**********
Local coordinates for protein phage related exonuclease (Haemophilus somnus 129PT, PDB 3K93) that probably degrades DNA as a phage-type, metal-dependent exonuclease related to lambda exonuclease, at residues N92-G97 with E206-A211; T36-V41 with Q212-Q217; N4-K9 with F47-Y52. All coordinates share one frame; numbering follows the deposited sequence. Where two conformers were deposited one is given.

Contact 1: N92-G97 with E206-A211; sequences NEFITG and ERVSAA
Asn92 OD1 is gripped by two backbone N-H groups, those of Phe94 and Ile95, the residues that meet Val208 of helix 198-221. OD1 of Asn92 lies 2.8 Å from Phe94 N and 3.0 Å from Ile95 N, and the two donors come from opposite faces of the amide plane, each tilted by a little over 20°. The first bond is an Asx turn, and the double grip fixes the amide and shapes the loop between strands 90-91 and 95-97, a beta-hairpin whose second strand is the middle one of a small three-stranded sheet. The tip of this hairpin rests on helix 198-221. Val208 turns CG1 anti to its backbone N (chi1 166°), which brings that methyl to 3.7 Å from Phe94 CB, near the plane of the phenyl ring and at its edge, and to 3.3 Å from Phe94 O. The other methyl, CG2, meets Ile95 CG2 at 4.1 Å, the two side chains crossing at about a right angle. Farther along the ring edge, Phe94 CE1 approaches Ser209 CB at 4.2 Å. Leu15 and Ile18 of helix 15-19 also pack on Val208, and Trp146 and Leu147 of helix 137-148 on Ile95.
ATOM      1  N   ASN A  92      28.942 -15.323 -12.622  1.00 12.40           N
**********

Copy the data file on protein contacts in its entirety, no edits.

Local coordinates for protein phage related exonuclease (Haemophilus somnus 129PT, PDB 3K93) that probably degrades DNA as a phage-type, metal-dependent exonuclease related to lambda exonuclease, at residues N92-G97 with E206-A211; T36-V41 with Q212-Q217; N4-K9 with F47-Y52. All coordinates share one frame; numbering follows the deposited sequence. Where two conformers were deposited one is given.

Contact 1: N92-G97 with E206-A211; sequences NEFITG and ERVSAA
Asn92 OD1 is gripped by two backbone N-H groups, those of Phe94 and Ile95, the residues that meet Val208 of helix 198-221. OD1 of Asn92 lies 2.8 Å from Phe94 N and 3.0 Å from Ile95 N, and the two donors come from opposite faces of the amide plane, each tilted by a little over 20°. The first bond is an Asx turn, and the double grip fixes the amide and shapes the loop between strands 90-91 and 95-97, a beta-hairpin whose second strand is the middle one of a small three-stranded sheet. The tip of this hairpin rests on helix 198-221. Val208 turns CG1 anti to its backbone N (chi1 166°), which brings that methyl to 3.7 Å from Phe94 CB, near the plane of the phenyl ring and at its edge, and to 3.3 Å from Phe94 O. The other methyl, CG2, meets Ile95 CG2 at 4.1 Å, the two side chains crossing at about a right angle. Farther along the ring edge, Phe94 CE1 approaches Ser209 CB at 4.2 Å. Leu15 and Ile18 of helix 15-19 also pack on Val208, and Trp146 and Leu147 of helix 137-148 on Ile95.
ATOM      1  N   ASN A  92      28.942 -15.323 -12.622  1.00 12.40           N